Neighbors Wary in Child Abuse Case
NORCO, Calif. (AP) _ For years, a little girl lived chained to a bed in a darkened room so filled with trash and feces that her mother tried to blanket the putrid smell with baby powder.
So repulsive was the home, officials said, that paramedics eventually rescued the girl last week through a window _ because they couldn’t bear walking back through the stench.
Residents in this rural Southern California town now say they long suspected something was amiss at 1531 Elm Dr. But as the years passed, no one dared cross the vaguely drawn line that separates a good neighbor from a meddlesome one.
``I would have given anything in the world to be wrong,″ said DeVora Antisdel, a former Elm Drive resident who finally made the call that led to the girl’s rescue Tuesday. ``Unfortunately, it’s all too real.″
Paramedics estimated that the girl, Betty, is about 6 years old. She was in fair condition at Loma Linda University Medical Center, said hospital spokeswoman Julie Smith.
Following the rescue, neighbors recalled strange behavior by Betty’s mother, Cindi Sue Topper, and that the girl’s grandfather, Loren Bess, was a recluse.
Still, residents, said, there were no obvious signs of neglect, no screams or other loud noises coming from the house.
Inaction by neighbors is common in such cases, said retired University of Southern California psychology professor Ward Edwards. When someone calls authorities based only on suspicions, there is a good chance that nothing is out of place _ and a high probability of being ostracized as a nosy neighbor, he said.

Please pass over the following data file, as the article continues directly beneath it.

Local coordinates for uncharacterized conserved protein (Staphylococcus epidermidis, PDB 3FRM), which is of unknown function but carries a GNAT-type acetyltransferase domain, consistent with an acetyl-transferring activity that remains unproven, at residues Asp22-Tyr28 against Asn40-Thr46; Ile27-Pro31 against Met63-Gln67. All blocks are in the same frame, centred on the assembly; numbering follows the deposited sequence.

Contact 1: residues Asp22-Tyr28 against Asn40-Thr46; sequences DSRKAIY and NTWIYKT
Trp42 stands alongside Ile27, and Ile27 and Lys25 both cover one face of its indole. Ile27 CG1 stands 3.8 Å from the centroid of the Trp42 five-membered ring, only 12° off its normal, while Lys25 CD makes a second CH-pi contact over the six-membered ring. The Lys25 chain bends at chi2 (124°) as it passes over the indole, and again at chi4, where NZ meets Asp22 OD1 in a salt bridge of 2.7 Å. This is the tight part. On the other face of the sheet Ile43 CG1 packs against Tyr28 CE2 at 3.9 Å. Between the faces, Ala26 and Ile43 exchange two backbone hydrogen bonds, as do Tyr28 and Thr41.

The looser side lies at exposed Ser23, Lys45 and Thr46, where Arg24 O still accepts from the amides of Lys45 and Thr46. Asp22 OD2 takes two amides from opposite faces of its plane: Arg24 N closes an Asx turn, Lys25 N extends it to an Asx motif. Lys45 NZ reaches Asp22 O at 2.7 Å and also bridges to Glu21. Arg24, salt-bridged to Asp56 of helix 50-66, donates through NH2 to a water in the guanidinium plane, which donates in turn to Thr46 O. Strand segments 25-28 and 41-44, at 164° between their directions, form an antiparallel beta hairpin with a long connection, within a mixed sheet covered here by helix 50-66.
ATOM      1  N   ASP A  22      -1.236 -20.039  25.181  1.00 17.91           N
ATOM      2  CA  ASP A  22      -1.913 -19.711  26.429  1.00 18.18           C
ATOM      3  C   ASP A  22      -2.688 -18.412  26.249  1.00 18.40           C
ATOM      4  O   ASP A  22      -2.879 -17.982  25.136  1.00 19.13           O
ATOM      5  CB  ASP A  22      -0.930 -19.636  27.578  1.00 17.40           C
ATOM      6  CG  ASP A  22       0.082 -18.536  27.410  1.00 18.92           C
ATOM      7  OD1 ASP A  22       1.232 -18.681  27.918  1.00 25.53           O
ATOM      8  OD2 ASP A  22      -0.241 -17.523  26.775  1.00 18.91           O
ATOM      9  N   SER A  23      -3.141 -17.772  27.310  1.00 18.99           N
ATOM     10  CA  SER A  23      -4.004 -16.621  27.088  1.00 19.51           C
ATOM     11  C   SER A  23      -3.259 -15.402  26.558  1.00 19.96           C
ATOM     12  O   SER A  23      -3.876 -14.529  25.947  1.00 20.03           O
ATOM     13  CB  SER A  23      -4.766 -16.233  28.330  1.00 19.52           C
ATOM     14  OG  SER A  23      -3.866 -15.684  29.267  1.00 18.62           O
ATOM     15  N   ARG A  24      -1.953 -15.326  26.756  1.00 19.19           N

``How much do you have to lose, how much you have to gain is crucial to every decision,″ Edwards said. ``It’s hard to be a whistleblower. ... It’s sort of like a home alarm system. How many times has it gone off, and how many times should it have gone off?″
Aaron Hawkins didn’t think about calling police because he didn’t even believe the child existed.
``I thought it was (Topper’s) brain, kind of wacko. She just kept rambling on, over and over again,″ said Hawkins, 31.
Now that he knows about the girl and the neglect, Hawkins said it makes him angry. ``If I had known about that over there, they probably would’ve had to arrest me″ for hurting Topper or Bess.
Antisdel and her former landlord, David Beck, were among those who didn’t want to jump to conclusions. But then Beck saw the little girl in a parking lot about a year ago and though she was clean, she seemed withdrawn. Beck began questioning everyone from the mail carrier to the garbage man. Nobody knew much.
They did know that Topper was attacked in 1983 by an ex-boyfriend in Santa Ana. He fatally shot her husband and then beat her with a claw hammer, pistol whipped her and cut her throat. She underwent two cranial surgeries.
An Orange County prosecutor, Richard King, has said that a doctor or counselor found that the attack left Topper with ``the mental capacity of a fifth-grader.″
Beck admits he didn’t want to be the one to call authorities even though neighbors already branded him the nosy one. Antisdel, who moved out of the area 70 miles east of Los Angeles a year ago, called. And she doesn’t care what Elm Drive residents label her.
``If they say something to me, it’s because of the guilt they’re carrying around inside that they were so close and did nothing,″ she said.
Topper and her father remained in custody at a Riverside County jail on $250,000 bail each. They have pleaded innocent to felony charges of torture, child endangerment and false imprisonment.
Betty, meanwhile, is now a ward of the county.
``We didn’t want to get involved,″ Antisdel said. ``But you know, if there’s a chance that there’s a life there, are you willing to turn your back?″